Understanding and exploring a young person’s suicidality is essential to gauge his/her current risk of suicide. The most effective way to understand and assess a young person’s suicidality is to directly ask about their suicidality, and then engage them in a conversation to explore the extent and seriousness of their suicidality. The goal is to reach a shared understanding of his/her suicidality. This information will best inform the development of a suicide safety support plan that is personalised for each young person.
A common trap for professionals working with suicidal young people is to ask questions like a checklist without engaging in a deeper discussion with the young person. This can make the young person feel like they are being interrogated.
Instead, adopt a narrative style in questioning which allows the young person to explain their suicidality in the context of their life experiences. Many young people who become suicidal are reacting to negative events or stressors that overwhelm their capacity to cope. In order to best support them, it is important to understand what elicits their suicidal thoughts and the context of their suicidality.
The following questions can help you understand and assess a young person’s risk for suicide:
- Do you have thoughts of taking your life?
- If so, how often do you have these thoughts?
- What is going on in your life that makes you think about suicide?
- Do you intend to act on these thoughts and take your life?
- What has stopped you from acting on these thoughts so far?
Based on the young person’s response(s), you may then want to proceed with more specific questions:
- Have you thought about how you would end your life?
- If so, what would you do? Where do you think you would do it?
- How often do you think about your plan?
- Do you have what you need to carry out your plan (e.g. pills, rope)?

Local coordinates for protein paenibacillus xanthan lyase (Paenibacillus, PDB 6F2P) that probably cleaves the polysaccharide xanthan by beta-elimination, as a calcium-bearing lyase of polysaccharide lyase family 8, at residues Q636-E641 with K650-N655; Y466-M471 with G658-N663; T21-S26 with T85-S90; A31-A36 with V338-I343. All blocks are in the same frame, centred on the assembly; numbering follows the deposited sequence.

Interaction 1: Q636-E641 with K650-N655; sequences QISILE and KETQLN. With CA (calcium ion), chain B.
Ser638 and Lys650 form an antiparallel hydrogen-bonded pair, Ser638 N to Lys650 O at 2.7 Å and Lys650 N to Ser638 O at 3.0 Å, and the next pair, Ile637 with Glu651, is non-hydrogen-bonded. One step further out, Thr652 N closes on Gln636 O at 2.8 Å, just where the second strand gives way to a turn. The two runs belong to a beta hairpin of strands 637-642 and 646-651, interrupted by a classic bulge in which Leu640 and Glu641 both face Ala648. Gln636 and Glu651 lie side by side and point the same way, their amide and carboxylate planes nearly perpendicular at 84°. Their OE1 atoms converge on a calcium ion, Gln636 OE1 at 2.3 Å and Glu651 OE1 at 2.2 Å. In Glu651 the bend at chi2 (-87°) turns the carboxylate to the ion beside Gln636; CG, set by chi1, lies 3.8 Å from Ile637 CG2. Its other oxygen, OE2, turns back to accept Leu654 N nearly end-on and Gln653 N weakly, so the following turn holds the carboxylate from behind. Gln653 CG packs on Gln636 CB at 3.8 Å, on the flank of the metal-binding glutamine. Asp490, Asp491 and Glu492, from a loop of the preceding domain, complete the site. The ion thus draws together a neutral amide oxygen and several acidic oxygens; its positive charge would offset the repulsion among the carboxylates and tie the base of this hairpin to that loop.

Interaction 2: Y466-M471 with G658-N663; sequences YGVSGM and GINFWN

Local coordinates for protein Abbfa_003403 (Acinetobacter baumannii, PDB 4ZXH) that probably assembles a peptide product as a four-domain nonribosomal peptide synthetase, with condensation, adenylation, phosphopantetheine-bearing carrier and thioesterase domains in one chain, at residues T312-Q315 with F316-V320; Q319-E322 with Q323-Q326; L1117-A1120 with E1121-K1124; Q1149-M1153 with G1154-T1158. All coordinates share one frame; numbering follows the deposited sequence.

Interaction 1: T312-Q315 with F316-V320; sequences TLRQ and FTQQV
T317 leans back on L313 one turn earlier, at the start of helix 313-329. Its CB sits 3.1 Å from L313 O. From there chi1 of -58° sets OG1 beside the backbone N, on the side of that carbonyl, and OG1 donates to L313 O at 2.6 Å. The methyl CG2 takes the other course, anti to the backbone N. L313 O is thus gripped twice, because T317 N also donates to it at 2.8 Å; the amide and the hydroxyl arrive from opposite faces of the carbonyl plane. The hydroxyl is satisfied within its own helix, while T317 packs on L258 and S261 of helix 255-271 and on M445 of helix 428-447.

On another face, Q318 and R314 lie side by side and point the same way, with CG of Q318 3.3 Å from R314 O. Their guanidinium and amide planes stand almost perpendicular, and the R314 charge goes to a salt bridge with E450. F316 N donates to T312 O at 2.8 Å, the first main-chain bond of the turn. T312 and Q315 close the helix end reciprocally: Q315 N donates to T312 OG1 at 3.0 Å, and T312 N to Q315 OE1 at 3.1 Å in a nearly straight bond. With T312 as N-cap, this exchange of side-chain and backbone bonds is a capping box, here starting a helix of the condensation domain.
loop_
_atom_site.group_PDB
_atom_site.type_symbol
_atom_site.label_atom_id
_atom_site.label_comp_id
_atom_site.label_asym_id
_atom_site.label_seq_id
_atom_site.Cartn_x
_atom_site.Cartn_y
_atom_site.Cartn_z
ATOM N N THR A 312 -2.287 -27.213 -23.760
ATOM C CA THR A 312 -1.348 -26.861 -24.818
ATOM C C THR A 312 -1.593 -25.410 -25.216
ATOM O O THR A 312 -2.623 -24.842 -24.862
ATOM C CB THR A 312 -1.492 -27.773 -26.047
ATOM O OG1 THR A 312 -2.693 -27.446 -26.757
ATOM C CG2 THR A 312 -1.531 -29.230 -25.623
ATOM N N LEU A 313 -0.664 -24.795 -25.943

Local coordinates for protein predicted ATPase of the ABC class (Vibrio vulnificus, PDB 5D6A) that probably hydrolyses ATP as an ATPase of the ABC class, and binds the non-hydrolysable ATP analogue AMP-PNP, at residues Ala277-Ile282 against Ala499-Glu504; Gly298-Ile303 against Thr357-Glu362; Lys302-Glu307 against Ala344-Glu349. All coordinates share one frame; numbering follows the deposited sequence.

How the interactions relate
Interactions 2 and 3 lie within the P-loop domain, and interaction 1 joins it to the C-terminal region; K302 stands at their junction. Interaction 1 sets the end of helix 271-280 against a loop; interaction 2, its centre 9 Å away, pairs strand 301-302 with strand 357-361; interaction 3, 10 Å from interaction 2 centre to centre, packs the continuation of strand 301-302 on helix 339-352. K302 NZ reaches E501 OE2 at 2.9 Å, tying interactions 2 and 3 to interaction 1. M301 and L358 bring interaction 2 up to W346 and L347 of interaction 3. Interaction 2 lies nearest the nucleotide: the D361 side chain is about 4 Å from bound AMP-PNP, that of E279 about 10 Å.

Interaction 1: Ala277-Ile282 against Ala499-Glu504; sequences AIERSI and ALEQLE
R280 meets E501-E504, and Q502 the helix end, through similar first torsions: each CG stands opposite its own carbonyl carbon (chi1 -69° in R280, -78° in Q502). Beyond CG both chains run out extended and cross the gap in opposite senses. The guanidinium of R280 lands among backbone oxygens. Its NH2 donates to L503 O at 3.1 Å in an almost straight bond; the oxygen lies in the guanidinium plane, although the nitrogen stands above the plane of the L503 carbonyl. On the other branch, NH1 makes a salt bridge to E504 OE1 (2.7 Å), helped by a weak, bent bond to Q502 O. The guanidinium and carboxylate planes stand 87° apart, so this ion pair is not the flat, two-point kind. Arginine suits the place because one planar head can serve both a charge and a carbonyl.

- If not, have you planned how you will get the means? Is it easy for you to get?
- Have you thought about when you would complete suicide?
- Has anyone close to you attempted or completed suicide?
- How close have you come to acting on your suicidal thoughts?
- Have you ever planned or attempted suicide before?
- If so, what did you do to hurt yourself? How long ago did this occur?
- What was happening at that time that led you to attempt suicide?
Current emotional well-being:
- What things would make you feel more/less hopeful about the future?
- What things would make you more/less likely to want to die?
- What are the main things causing you distress at the moment?
- Are you relying on alcohol or drugs to help with your feelings?
- Have you ever been given a diagnosis of mental illness?
- Tell me about your family and friends. Who is supportive for you?
Consideration should also be given to:
- How detailed and realistic the plan is
- The likelihood of the method being lethal
- Any risk factors the young person has
- Precipitating factors or events
- Any protective factors the young person has
- Supports available to the young person (e.g. family, health professionals)